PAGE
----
As I promised 2 weeks ago, here's a link to the second of our reports on the state of the TV sector. This one - Technology and TV: The continuation of a beautiful friendship covers the effects of digital on TV and was written for the annual IBC in Amsterdam.
As we point out, TV is actually the most digital of media and has been an early adopter of technology in the distribution and production parts of the industry. In many markets it's not even possible to receive an analogue signal anymore and yet commentators still predict that technology advancement will be responsible for the demise, rather than the growth of the TV industry.
Personally, my favourite chapter is that on digital production. The specifics of this part of the value chain is invisible to viewers, but its impact on the quality of output have been huge. Take the BBC's enduringly popular Doctor Who as an example: a show that used to have to make a feature of its terrible effects, now deploys almost Hollywood standards of FX in every episode.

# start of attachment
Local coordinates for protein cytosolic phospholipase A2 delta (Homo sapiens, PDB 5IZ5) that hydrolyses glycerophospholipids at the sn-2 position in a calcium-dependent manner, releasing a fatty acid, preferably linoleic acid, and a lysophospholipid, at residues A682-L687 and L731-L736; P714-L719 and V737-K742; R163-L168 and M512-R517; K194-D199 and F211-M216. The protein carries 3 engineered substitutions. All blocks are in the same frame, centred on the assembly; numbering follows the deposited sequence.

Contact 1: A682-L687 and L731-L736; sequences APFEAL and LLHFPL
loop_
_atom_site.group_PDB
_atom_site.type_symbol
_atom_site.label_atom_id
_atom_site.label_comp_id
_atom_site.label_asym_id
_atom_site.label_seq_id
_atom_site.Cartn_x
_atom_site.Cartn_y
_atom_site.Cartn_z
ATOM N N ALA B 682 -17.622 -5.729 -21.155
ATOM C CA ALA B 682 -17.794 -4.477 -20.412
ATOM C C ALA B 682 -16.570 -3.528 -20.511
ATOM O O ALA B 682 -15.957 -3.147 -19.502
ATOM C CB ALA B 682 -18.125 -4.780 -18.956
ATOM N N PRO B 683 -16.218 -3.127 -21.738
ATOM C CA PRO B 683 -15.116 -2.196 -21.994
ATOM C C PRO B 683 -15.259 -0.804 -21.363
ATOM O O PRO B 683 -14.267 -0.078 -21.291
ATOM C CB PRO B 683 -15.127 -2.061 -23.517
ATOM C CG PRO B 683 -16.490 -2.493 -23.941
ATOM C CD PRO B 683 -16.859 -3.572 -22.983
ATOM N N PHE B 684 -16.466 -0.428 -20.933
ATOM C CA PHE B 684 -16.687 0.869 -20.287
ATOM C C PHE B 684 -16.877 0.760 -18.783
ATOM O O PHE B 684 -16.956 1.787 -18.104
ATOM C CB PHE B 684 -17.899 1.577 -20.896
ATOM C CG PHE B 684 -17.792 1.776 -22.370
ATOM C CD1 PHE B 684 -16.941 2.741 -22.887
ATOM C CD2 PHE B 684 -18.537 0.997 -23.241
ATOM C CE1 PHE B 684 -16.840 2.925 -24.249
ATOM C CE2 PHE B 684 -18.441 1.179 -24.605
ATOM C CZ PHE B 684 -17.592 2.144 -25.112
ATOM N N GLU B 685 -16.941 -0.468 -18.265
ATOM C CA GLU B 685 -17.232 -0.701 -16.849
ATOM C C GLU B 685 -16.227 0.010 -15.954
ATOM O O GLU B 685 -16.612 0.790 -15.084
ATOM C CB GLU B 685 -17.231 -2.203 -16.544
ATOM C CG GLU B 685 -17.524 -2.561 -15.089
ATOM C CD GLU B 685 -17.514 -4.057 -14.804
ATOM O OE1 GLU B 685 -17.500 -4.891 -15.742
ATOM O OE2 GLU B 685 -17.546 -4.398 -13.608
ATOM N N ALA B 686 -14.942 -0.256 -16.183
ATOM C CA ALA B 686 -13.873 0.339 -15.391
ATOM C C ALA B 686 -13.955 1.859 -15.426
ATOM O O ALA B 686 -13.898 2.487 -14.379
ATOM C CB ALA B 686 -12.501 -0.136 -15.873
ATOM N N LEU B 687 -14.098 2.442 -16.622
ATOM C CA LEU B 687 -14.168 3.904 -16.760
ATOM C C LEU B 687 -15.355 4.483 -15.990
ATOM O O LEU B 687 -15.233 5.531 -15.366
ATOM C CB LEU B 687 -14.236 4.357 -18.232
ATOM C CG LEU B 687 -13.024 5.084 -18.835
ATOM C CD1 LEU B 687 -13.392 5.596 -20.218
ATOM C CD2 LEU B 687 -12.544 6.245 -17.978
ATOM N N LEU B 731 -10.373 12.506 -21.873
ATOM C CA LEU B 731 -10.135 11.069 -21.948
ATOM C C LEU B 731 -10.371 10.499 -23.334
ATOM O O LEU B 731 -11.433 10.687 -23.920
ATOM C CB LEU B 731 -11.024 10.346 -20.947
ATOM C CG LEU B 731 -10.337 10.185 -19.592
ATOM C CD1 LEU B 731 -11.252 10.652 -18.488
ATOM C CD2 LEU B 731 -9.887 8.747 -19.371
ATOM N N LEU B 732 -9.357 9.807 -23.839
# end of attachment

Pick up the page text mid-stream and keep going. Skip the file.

That's just the visible changes. Moore's Law has also vastly reduced the cost of non-differentiating facilities like edit suites, studio consoles and the like, enabling more money to be spent on differentiating capabilities... like talent, for instance.
And there's the crux of the dilemma. It doesn't matter how much you spend on fancy digital tech; if you haven't got the creative talent to script, direct, shoot and produce it, you'll still have a bad product. The UK has plenty of the latter, which is why the future of our content industry is assured for the long term.